Just as the genius of WALL STREET is best seen in the seminal keynote speech by Gordon Gekko, the failures of WALL STREET: MONEY NEVER SLEEPS are best expressed in the new keynote speech by Gordon Gekko. The big speech - far from being prescient and persuasive as in the first film - sounds old-hat and banal in the second. There are no witty one-liners - no startling sucker-punches. I can't remember a single line that stood out. In fact, the best one-liner that sums up the current situation comes from the FIRST movie, and is quoted at the head of this review. There is no feeling that we are seeing fundamental truths exposed and taboos broken. Worst of all, as if in embarrassment at the poverty of the content, Stone directs the scene like a kid with ADD. It's all jump cuts and shifting camera angles - hardly a sentence is completed. Poor, poor, poor.

In fact, Stone's direction in general is pretty poor. There are too many editing visual tricks - especially in the many mobile phone conversations - and cheap effects. Take for example a scene in which the camera rapidly moves down the length of a sky scraper as we here the sound effect of a ball in a roulette wheel - supposedly to symbolise the market crash. Crude. And perhaps most unforgivable is that Stone breaks the fourth wall. By that, I don't mean that he has the characters speaking to the audience face-on. But he does something stylistically as jarring. He acknowledges, within the world of the film, just how iconic the original movie has become. In other words, he induldges in cameos that serve no purpose other than to show how desperate celebrities are to be associated with the world of WALL STREET. So we get Warren Buffett, Graydon Carter, Jim Cramer, Nouriel Roubini, and a host of CNBC anchors playing along, winking at the audience, and worst of all, that Bud Foxx redux. This all smacks of not taking the project, and the audience, seriously.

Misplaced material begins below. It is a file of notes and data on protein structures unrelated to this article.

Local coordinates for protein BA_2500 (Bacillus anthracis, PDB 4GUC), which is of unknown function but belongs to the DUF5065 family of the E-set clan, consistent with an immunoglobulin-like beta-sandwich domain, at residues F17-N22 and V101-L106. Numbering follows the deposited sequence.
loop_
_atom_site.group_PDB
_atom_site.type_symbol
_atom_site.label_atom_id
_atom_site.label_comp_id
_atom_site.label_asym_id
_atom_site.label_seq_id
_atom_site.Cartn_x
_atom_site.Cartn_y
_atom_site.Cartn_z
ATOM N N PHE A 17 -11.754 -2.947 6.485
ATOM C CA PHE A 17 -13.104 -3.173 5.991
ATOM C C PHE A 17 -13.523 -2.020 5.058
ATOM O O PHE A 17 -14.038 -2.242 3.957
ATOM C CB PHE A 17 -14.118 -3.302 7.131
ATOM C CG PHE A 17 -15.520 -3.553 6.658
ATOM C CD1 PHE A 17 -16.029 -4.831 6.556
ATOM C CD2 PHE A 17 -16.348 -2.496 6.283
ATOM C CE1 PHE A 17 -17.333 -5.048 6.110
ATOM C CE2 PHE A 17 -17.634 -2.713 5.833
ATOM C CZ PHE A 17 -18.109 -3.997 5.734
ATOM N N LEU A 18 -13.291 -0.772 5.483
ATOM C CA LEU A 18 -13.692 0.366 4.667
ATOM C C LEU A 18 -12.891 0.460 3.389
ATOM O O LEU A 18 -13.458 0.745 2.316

WALL STREET: MONEY NEVER SLEEPS is on global release.